Two bills expected to be brought up to a House vote this month — the American Dream and Promise Act and the Farm Workforce Modernization Act — address a pathway to citizenship for thousands of immigrants.
The comprehensive US Citizenship Act of 2021, which was also unveiled in February, addresses other immigration issues like visas and border security. It’s unclear if the US Citizenship Act of 2021 will be put up for a congressional vote, but in conjunction with the two smaller bills, it could serve as an outline of Biden’s and Democrats’ immigration agenda. Meanwhile, government data shows how many people may be affected if the proposed policies are enacted.
The American Dream and Promise Act would provide a path to citizenship for Dreamers — unauthorized immigrants who were brought to the US as minors and are participating in the Deferred Action for Childhood Arrivals (DACA) program — and temporary protected status recipients, people from selected countries who are allowed to stay in the US based on ongoing conditions in their home nation.
The pathway for citizenship for temporary protected status recipients could affect an estimated 411,000 people from 10 countries — El Salvador, Haiti, Honduras, Nepal, Nicaragua, Somalia, South Sudan, Sudan, Syria, and Yemen. (Venezuela was added to the list of countries in early 2021, after the time frame addressed in the bill.)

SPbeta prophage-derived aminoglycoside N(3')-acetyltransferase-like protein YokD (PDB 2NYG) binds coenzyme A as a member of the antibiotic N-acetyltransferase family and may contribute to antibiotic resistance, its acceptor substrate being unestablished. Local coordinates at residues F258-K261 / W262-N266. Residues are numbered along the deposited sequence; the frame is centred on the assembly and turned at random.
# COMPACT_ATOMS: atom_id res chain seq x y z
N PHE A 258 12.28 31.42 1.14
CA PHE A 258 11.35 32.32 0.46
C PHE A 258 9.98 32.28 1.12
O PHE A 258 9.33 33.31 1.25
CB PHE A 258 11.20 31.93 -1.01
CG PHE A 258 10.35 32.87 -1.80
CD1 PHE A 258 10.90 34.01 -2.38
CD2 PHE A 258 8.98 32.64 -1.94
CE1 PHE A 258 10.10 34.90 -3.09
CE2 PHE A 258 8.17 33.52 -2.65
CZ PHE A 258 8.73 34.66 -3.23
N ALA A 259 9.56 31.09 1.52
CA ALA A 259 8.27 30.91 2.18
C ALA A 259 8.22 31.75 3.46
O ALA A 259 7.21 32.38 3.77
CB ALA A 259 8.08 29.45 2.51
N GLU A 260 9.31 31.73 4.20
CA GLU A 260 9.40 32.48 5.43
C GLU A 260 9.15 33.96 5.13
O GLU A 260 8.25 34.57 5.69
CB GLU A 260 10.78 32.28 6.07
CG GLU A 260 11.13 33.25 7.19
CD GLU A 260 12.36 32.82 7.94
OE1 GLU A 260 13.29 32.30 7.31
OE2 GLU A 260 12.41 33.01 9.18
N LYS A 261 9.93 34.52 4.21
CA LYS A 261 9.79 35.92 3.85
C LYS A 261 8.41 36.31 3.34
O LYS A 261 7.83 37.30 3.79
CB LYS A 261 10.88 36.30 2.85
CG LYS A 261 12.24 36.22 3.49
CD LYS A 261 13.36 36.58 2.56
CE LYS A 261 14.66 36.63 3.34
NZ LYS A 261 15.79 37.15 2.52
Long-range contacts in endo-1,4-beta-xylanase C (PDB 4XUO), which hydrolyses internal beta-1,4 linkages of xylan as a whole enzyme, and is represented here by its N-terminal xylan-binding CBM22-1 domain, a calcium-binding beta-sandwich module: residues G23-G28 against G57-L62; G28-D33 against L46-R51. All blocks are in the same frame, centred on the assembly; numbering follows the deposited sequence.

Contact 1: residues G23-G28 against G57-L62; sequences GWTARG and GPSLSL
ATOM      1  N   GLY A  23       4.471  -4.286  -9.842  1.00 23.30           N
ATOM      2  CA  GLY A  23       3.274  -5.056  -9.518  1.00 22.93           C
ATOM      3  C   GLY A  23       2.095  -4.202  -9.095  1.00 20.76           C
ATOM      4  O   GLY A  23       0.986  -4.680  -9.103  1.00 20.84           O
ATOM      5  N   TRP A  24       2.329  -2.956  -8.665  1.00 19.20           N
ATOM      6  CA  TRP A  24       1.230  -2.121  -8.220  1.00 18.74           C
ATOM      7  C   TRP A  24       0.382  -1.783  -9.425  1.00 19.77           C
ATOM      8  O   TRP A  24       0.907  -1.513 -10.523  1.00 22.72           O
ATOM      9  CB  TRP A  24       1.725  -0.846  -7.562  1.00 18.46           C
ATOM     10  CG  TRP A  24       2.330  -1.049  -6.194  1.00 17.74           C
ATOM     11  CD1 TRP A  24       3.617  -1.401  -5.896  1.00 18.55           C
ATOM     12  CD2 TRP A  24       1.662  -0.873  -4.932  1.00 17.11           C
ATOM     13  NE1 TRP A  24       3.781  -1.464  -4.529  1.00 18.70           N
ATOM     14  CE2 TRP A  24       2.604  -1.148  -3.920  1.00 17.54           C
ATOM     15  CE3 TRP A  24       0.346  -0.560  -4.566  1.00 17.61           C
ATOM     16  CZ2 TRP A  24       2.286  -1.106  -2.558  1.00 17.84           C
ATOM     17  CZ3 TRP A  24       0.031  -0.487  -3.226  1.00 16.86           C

The Farm Workforce Modernization Act would provide a path to citizenship to long-time farm workers in the country on an H-2A visa. The H-2A visa allows agriculture businesses to compensate for a lack of domestic labor by hiring foreign workers on a temporary or seasonal basis. The provisions will immediately apply to those who have been working under the H-2A visa for more than 10 years. In fiscal year 2019, the number of H-2A visas exceeded 200,000 for the first time.
Among the provisions in the US Citizenship Act that weren’t included in those smaller bills are:
These would increase per-country caps for family visas and help clear backlogs of spouses and children of green card holders. It would also increase protections for orphans, widows, and children while eliminating provisions that discriminate against LGBTQ+ families. In addition, it would eliminate per-country caps for work visas, expand green card access for workers in lower-wage industries, and give work authorization to dependents of H-1B visa holders.
Most people who come to the US on visas or green cards are temporary workers, students, or travelling to be with their families.
The US Citizenship Act would eliminate the one-year deadline for filing asylum claims. It would also increase the cap on U visas (provided to victims of specific crimes ) from 10,000 to 30,000.
The bill includes funding for border technology to detect drug trafficking. It also increases penalties for employers who hire unauthorized immigrants. The Citizenship Act doesn’t include provisions for other aspects of border security, such as funding for barriers and enforcement personnel.
The bill would establish a commission involving labor, employer, and civil rights groups to suggest improvements for verifying a worker’s legal status. The Citizenship Act does not make it universally mandatory for employers to participate in E-Verify, a program to check workers’ legal status.
For more context and data about immigration in the US, visit the State of the Union in Numbers.
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